Have you ever been in the saturation that your Linux server is using a lot of network bandwidth, but it’s a guesswork to find the process using it all?
I just stumbled upon this tool, it’s not a new tools, but it’s extremely useful!
Let’s say you have a server running apache, mysql, ftp, btsync and a lot of other network services. and somehow that server is using up 100Mbit constantly. You want to find out what it is but only got tools like iftop, atop, iptraf and others which are all great tools, but they only show which connections are using the network bandwidth.
I needed to make a bash script for work that got the ip address of all new leases in the dhcp server, but only the new ones.
I spend some time looking for something useful, and therefore I decided to write a short post here to help others since i had a hard time finding it (maybe my google-fu is not as good as it should be)
The script had to do the following:
1. Get all new lines from a log file since last run
2. Get the ip addresses of the new leases
3. Do some stuff with the new ip addresses. This will not be part of this post
4. Run every minute in cron. This will also not be part of this post
So you found an old D-link DP-101 or other printer server that you need to use, but don’t know what static IP address you gave it years ago?
The solution is simple.
This also on other D-link print server models, if you did this on models that are not listed below, please leave a comment so i can add them.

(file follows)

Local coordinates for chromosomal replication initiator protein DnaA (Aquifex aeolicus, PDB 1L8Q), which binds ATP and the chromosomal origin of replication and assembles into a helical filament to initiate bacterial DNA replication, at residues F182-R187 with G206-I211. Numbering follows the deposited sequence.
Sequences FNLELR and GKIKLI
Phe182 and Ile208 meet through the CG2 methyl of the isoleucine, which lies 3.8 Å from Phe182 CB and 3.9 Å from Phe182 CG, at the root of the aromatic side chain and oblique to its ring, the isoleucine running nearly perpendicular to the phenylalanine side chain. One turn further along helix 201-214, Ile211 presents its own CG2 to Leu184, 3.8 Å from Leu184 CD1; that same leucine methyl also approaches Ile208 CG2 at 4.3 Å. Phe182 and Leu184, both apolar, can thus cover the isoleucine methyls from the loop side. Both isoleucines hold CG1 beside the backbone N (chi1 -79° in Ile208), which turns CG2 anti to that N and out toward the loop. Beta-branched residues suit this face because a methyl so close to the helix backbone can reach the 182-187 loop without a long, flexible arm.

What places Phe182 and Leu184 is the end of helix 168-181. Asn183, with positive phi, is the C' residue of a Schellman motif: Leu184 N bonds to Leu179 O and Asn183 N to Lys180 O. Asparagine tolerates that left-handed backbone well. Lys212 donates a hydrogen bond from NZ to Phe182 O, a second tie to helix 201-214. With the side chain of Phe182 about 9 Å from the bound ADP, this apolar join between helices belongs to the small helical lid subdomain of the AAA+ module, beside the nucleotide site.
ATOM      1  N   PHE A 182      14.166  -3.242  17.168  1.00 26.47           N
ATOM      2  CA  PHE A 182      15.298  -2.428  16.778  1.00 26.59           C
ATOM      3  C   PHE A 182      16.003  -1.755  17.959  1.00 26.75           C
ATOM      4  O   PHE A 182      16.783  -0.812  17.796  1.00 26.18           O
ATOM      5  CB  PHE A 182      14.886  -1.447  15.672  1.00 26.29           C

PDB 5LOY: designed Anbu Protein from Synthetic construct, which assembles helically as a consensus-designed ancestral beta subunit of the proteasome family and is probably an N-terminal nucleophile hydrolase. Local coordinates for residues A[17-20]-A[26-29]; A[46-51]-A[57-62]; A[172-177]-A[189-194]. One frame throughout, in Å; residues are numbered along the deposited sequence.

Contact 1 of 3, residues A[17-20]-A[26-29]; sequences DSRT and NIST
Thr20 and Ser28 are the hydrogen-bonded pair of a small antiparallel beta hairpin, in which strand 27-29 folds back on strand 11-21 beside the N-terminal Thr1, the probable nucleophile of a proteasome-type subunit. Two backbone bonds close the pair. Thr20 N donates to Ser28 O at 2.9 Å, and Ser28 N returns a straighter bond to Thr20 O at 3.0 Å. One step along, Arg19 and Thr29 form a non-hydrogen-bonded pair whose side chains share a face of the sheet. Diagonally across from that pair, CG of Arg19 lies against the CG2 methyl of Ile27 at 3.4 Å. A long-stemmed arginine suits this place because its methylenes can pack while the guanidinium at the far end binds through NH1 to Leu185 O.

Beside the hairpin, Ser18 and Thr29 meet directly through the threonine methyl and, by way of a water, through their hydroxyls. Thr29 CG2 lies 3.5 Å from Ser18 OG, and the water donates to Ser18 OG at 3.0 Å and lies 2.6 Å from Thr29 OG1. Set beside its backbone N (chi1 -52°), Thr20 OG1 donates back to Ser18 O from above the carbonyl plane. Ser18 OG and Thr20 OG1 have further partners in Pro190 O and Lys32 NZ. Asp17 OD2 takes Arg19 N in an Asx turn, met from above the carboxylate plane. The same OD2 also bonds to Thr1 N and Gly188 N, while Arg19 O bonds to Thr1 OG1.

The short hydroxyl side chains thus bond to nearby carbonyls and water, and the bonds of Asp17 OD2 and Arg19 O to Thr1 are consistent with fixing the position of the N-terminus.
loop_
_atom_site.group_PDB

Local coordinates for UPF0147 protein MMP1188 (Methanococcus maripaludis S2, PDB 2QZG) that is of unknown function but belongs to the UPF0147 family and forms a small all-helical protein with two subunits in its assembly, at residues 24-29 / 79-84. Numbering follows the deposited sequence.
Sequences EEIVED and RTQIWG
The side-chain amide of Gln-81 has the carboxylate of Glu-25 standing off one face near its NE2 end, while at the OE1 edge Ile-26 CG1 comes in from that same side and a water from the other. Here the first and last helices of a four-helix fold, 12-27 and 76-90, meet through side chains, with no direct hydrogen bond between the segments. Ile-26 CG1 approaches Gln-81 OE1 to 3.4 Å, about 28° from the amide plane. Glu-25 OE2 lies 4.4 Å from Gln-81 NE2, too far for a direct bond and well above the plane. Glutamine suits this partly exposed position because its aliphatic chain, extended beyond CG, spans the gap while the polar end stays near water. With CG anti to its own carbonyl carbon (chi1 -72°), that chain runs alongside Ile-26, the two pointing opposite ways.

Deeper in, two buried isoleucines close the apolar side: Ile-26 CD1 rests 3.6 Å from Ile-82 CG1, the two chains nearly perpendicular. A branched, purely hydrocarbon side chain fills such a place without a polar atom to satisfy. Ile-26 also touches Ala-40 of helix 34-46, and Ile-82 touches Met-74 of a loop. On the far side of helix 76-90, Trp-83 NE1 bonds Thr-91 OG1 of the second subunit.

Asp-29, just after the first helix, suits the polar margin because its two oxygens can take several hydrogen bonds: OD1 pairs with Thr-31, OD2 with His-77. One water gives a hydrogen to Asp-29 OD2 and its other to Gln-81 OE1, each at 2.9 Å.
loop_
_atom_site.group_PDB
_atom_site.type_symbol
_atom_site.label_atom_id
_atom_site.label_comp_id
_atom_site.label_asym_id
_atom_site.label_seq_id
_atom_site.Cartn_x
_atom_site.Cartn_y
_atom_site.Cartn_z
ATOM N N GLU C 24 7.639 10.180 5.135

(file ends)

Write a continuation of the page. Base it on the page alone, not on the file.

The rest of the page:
Verified to work with:
The D-link Dp-101 is a stable parallel to network print server, but it does not have the feature of a “Reset to default settings” hardware button anywhere. If you want to reset the device to default, or change the IP address without knowing what it is now, you have to do it with D-link’s tool, and it only works on 32Bit computers!
Belkin F5U103V serial to USB converter on Windows 7 64Bit
3.58 (71.54%) 26 votes
Update: I have not tested this on Windows 8, but it should work. If anyone does this on Windows 8 (i don’t have a Windows 8 machine laying around), please leave a comment to verify if it works or not.
Yes, this post is about Windows!
I had a problem yesterday, and thought I should post my solution since I had a hard time getting it to work and it might help others.
I have a D-link DGS-3324SR rack switch for my servers, and it had some random IP address on the configuration interface that I was not able to find, and I needed to get into the switch to configure some vlans.
I thought “That’s easy, just connect to the console port and thats it”, but then i came home to notice that none of my computers have a serial (RS323) port!
I then found a serial (RS323) to USB converter at work, the Belkin F5U103V and borrowed it for the day, but when i got home and plugged it into a Windows 7 64Bit laptop I noticed that there was no driver found for the device.